Vermont Business Magazine Vermont State Auditor Doug Hoffer has released a new investigative report analyzing the performance of the Vermont Department of Labor’s primary job training programs. These Workforce Innovation and Opportunity Act (WIOA) Title I and Title III programs receive about $7 million from the federal government each year and are administered by the Vermont Department of Labor.
“Job training programs are extremely important because they help people realize their potential,” said Auditor Hoffer. “When done effectively, individual Vermonters can make more money, get off public assistance, and enjoy a more fulfilling worklife. As the largest source of training funding in the state, we felt it was important to analyze how the WIOA programs are serving Vermonters with an eye to maximizing the impact of these federal dollars.”
The report evaluates the percentage of the total eligible population being served, the employment and earnings outcomes for program participants, the impact of training services compared to general job-seeking assistance, and the performance of Vermont relative to other states.
In each area, the report recognizes that performance could be negatively affected by the Department of Labor’s stated priority of serving Vermonters with high economic need and barriers to employment.
The report finds the following:
- Across all categories of eligible Vermonters, WIOA funds serve a relatively small percentage of potential participants.
- While some groups experienced increased employment and earnings, across all programs a significant portion of participants had lower earnings, lost employment, or remained unemployed when compared to preprogram status.
- Participants who received training services had higher quarterly earnings than those who only received general job-seeking assistance.
- Compared to other states, Vermont’s performance falls in the bottom half for most measures.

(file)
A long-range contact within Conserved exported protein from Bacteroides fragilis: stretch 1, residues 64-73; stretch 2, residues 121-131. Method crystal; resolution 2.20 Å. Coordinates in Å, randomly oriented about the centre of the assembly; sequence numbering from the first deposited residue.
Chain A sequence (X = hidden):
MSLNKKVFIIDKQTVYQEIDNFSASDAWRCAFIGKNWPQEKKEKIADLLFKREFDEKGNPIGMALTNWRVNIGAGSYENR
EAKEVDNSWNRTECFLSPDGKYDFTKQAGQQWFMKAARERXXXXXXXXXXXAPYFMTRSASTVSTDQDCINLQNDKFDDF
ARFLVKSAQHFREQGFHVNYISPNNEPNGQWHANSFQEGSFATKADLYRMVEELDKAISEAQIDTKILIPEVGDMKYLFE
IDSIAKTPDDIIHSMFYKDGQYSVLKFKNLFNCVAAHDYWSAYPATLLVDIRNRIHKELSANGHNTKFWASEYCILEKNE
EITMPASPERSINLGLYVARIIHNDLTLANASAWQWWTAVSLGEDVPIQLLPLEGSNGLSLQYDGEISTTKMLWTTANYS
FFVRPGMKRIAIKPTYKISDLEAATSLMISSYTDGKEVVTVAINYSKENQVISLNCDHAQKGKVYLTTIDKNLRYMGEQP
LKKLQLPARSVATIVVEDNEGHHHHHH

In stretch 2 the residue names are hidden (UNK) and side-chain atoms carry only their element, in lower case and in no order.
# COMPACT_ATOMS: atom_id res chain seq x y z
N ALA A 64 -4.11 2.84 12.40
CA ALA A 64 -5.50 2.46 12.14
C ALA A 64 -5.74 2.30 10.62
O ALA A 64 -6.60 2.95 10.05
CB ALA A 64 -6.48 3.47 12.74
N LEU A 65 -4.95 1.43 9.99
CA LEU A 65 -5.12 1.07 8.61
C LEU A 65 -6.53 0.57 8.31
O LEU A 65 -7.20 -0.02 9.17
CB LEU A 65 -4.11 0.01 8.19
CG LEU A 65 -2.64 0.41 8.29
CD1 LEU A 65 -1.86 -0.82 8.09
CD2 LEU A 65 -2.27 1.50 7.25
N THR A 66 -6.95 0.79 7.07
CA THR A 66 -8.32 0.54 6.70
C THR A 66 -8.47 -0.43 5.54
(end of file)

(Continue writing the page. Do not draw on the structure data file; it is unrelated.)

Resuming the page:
Hoffer added: “The Department of Labor’s commitment to serving people with high economic need and barriers to employment is commendable. Several of the findings in this report speak to the positive impact that these types of programs can have, and we know that the Department’s dedicated staff help many Vermonters advance their careers each year. However, our analyses also revealed limitations in the programs’ reach and impact. We hope the information in this report helps the Department and the Legislature improve these job training services so more Vermonters can earn livable wages and fulfill their potential.”
The Workforce Innovation and Opportunity Act (WIOA) is a federally funded workforce development program that offers 1) education and training services to increase participants’ employment and earnings and 2) services to employers to help them access and retain skilled workers. The Workforce Development Division at the Vermont Department of Labor (VDOL) administers the Title I and Title III WIOA programs in Vermont. This report is focused on Title I and Title III services provided to jobseekers.
Examples of services for jobseekers across WIOA Title I and Title III programs
Given the centrality of this large amount of funding ($6.8 million annually) to the Workforce Development Division’s mission to coordinate “the education and training of our workforce for Vermont’s current and future job opportunities,” the State Auditor’s Office (SAO) initiated this inquiry to examine the performance of Vermont’s WIOA Title I and Title III programs. We focused our inquiry in four areas:
1. How many people are served by WIOA relative to the level of need in Vermont?
While we did not have data to quantify the total eligible populations for each program, we drew on other sources as proxies to estimate the number of potential participants. Based upon the limited information available, we conclude that the Title I and III programs serve a small percentage of the eligible population of Vermonters.
Summary of the target populations for WIOA Title I and Title III programs
2. Are participants connected with quality jobs?